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Lyle Ronglien >> Jam Sessions - All Blues Styles >>

Jam Sessions - All Blues Styles

Lesson 8 - Blues in C

Lesson Sample

Lyle: This blues jam is in a modern blues style. It stills follows the same 12 bar blues progression. You'll be jamming in C. Here's the chord chart and your jam track:

chord chart

Jam Track - Blues in C

Lyle: You'll learn several ways to play rhythm to this blues jam. First, here's the power chords used for the main rhythm riff:



Lyle: Simple enough for these 3 chords!

Lyle: For a tight and powerful sounding rhythm, select the bridge pickup and high gain on the amp. Turn the bass up, mids down, and treble up on the amp tone controls. Don't use effects like reverb or delay. Here's the full rhythm riff using the power chords:

crunch rhythm

crunch rhythm

BigTX: sounds like funk!

Lyle: It does have a funky rhythm to it.

Lyle: It may look strange in the TAB, but the first accent is an up stroke right before each new measure starts. ^ v ^ v.

Lyle: Here's another rhythm riff for this jam. The funky rhythm riff you hear all the way through is just this little riff repeating itself:

clean funk rhythm riff

clean funk rhythm

Lyle: For this funky blues rhythm riff, use a clean amp setting and a single coil pickup either bridge or middle or both.

Lyle: Now you have two different rhythm riffs you can play as you jam along to the looping jam track.

Lyle: I'll show you another rhythm riff using Dominant 7 chords.

dominant chords

dominant chords

Lyle: Now try this way of playing the 7th chords with the jam track.

arpeggio rhythm riff

arpeggio rhythm riff

troy: Sounds CCR-ish.

Lyle: Good ear!

troy: :-)

Lyle: There, I just showed you three ways to play rhythm against this 12 bar blues in C. You probably can make up other ways too.

Lyle: Now, on to soloing against this blues jam.

Lyle: Since the progression is in C major and C dominant 7, a good choice of scales to use when improvising is the C Mjaor Pentatonic. Here's a simple and cool pattern for it:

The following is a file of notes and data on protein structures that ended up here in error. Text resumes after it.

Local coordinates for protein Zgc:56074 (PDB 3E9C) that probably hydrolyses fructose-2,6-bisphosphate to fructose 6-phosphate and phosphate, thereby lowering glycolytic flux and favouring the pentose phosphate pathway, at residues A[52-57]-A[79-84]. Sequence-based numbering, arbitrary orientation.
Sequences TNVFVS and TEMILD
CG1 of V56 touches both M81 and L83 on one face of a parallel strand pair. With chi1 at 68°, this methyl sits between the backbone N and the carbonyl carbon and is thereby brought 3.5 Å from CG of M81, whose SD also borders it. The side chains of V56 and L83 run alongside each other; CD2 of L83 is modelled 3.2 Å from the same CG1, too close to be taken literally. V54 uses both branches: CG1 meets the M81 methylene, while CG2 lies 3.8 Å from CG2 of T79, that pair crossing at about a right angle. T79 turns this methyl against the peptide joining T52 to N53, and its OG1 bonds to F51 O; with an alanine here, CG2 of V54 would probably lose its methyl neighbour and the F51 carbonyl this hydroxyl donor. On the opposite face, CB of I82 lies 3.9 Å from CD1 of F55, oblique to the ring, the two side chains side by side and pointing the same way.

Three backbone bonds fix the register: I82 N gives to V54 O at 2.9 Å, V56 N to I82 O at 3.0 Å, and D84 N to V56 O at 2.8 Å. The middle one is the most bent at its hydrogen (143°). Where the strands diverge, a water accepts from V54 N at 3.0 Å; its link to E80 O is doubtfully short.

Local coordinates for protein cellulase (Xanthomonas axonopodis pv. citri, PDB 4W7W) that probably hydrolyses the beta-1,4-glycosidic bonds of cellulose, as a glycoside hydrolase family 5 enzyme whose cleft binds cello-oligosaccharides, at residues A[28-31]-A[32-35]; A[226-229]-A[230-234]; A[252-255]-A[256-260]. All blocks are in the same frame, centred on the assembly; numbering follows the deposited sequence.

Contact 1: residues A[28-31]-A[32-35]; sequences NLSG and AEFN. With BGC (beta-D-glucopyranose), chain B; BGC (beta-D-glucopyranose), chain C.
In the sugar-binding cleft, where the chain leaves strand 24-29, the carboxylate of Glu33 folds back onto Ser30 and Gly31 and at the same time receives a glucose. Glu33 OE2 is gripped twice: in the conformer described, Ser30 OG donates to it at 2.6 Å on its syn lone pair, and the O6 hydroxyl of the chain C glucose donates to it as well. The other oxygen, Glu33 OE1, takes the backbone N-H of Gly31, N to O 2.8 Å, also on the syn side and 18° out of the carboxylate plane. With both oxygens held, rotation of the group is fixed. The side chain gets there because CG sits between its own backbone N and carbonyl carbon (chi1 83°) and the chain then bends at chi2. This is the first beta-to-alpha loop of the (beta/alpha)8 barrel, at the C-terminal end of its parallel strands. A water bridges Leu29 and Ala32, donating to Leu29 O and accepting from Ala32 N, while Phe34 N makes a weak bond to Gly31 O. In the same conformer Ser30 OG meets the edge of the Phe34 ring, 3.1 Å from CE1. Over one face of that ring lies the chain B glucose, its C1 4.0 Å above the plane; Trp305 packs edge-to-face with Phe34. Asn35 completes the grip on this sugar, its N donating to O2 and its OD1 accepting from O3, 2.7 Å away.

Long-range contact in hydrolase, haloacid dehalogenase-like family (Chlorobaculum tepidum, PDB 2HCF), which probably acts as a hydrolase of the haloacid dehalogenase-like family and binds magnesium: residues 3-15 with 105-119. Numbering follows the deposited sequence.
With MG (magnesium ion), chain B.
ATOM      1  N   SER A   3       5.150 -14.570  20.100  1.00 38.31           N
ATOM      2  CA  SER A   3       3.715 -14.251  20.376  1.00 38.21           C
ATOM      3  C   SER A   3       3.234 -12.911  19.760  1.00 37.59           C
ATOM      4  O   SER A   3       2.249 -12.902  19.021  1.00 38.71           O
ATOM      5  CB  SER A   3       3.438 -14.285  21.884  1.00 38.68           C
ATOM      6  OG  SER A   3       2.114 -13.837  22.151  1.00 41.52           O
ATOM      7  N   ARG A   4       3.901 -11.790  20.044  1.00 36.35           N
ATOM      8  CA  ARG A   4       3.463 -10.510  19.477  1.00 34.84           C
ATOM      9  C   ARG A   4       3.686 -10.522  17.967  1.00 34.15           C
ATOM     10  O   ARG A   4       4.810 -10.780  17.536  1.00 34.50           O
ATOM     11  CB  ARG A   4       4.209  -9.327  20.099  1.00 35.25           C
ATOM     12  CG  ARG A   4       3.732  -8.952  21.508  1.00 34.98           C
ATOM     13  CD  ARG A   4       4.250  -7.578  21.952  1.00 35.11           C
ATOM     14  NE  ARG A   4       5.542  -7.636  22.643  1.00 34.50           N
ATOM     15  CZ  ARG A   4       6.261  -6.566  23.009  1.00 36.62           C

C Major Pentatonic

Lyle: Playback the TAB so it displays on the virtual neck. It's a good idea to visualize the pattern.

Lyle: Notice this is not a minor jam, but a jam built from plain major chords. I like to use the major pentatonic scale to solo with over most of it, then switch to the minor pentatonic during the "4" chord, in this case, the F chord. Try learning this pattern for the C Minor Pentatonic:

C Minor Pentatonic

Lyle: Here's a solo example of all this. You'll be using those two different pentatonic patterns. The Major pentatonic during the C and G chords, the Minor Pentatonic during the F chord.



Lyle: How's that working for you, getting bluesy out there?

Tall: Sounds great to me

PaulB: I'm on a metal distortion effect, rockin' out

Lyle: Back in Slow Blues in C - Lesson 6 there is a solo that can fit against this jam track.

Lyle: You can steal the licks from that solo and put them in this one. Here's a video example of me playing the solo from Lesson 6 against this jam track:

solo 2 sample

Lyle: You can also use the matching dominant scale for each chord:

C Mixolydian

Lyle: Use the C Mixolydian against the C chord, then change to F Mixolydian against the F chord:

F Mixolydian

Lyle: Move the F mixolydian up two frets to get the G mixolydian. Use the G Mixolydian against the G chord:

G Mixolydian

Lyle: Practice playing up and down the scale patterns and changing for each chord.

Lyle: Here's a video example:

Mixolydian example

Lyle: I can almost hear you jammin from here!

BigTX: Any suggestions on effects pedals?

Lyle: If you want to get your first effects pedal start with the wha wha / Cry Baby pedal.

Lyle: Time to take a break. Thanks for coming and good to see you all again at the next jam!

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